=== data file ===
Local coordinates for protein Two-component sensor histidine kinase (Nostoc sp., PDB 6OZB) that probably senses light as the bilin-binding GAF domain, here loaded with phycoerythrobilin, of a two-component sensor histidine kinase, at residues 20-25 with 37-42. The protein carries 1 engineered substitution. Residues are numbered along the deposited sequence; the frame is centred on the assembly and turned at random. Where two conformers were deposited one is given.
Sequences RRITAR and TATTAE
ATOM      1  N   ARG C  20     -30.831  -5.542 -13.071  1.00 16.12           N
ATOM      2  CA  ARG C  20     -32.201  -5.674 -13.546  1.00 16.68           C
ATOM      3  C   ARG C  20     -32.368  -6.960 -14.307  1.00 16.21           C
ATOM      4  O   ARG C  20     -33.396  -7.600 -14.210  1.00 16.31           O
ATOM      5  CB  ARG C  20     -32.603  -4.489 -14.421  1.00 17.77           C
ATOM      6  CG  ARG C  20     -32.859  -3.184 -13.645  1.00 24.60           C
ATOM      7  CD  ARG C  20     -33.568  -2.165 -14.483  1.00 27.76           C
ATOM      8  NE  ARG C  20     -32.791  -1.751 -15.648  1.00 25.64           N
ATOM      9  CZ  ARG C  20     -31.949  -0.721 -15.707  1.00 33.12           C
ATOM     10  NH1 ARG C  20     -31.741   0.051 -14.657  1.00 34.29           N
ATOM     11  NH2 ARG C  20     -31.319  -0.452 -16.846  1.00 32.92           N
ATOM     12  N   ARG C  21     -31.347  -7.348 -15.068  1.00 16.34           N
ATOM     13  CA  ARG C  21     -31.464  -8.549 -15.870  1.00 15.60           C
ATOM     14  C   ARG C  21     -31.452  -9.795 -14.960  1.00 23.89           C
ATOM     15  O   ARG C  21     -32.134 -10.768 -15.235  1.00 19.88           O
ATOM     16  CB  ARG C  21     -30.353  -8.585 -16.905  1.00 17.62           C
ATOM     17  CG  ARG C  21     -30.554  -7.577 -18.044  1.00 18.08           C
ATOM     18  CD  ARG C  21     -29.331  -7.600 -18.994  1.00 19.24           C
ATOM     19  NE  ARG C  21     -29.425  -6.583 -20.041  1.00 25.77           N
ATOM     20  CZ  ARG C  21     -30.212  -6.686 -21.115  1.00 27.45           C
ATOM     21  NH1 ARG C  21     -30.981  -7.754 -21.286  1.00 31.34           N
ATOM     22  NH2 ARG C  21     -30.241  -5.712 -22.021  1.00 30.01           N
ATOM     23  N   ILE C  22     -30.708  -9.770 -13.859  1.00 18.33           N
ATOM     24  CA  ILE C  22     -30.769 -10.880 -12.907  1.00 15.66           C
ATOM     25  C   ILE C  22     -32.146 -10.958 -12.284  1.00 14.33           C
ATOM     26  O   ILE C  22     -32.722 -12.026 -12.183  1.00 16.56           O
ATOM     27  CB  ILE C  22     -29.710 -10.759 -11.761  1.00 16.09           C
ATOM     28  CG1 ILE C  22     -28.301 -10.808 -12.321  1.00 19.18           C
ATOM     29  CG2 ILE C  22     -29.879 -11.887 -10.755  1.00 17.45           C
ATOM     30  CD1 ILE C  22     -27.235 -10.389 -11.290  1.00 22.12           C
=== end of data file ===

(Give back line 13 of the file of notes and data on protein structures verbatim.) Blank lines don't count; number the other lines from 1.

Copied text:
ATOM     11  NH2 ARG C  20     -31.319  -0.452 -16.846  1.00 32.92           N